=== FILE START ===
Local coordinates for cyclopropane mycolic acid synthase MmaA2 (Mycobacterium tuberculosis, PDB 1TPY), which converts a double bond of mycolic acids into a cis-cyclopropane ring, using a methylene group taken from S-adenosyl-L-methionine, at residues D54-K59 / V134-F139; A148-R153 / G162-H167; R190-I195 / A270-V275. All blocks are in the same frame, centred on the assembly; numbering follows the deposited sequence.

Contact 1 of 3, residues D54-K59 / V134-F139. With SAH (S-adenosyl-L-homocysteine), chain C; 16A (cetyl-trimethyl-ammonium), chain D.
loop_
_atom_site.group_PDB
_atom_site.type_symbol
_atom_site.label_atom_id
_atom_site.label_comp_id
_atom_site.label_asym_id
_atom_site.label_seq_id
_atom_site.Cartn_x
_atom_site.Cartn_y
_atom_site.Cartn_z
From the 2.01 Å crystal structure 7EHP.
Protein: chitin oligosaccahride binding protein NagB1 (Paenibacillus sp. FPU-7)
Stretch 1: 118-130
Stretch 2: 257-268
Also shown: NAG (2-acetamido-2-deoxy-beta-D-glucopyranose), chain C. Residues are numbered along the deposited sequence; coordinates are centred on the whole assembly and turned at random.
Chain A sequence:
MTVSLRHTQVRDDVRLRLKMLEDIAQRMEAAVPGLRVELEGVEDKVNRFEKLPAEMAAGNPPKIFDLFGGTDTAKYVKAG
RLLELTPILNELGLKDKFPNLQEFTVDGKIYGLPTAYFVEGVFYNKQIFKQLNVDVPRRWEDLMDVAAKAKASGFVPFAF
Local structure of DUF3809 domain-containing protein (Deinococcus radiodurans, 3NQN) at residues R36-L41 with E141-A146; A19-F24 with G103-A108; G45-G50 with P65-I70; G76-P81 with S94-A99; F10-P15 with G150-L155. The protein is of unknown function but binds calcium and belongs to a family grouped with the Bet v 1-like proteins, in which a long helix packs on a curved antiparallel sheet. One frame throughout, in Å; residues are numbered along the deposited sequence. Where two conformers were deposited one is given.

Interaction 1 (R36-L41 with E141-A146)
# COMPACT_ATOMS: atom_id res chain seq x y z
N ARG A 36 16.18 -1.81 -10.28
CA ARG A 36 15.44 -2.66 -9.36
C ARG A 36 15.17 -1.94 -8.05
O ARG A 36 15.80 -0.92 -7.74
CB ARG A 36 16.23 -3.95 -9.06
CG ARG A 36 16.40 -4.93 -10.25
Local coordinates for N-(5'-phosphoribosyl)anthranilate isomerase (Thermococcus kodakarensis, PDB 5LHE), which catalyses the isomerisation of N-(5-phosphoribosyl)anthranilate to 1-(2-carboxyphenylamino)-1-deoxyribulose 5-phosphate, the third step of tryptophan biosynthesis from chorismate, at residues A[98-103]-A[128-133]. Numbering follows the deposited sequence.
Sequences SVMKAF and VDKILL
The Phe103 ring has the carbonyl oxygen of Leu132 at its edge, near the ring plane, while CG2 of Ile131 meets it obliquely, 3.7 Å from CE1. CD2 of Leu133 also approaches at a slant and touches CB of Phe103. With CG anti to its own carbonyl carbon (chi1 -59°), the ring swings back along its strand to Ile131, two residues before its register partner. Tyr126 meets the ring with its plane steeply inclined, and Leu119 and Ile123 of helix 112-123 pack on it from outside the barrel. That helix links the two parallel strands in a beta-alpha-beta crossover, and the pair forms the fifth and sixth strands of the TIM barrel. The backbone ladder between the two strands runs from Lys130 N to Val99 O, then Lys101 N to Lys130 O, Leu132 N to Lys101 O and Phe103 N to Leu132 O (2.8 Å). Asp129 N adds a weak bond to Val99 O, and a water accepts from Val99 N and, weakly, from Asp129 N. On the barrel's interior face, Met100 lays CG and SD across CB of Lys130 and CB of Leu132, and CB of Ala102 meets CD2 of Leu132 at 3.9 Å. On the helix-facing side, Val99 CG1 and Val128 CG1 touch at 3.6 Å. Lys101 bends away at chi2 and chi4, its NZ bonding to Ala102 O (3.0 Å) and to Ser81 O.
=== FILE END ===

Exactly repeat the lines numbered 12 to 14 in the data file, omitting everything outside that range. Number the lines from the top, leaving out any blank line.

_atom_site.Cartn_z
From the 2.01 Å crystal structure 7EHP.
Protein: chitin oligosaccahride binding protein NagB1 (Paenibacillus sp. FPU-7)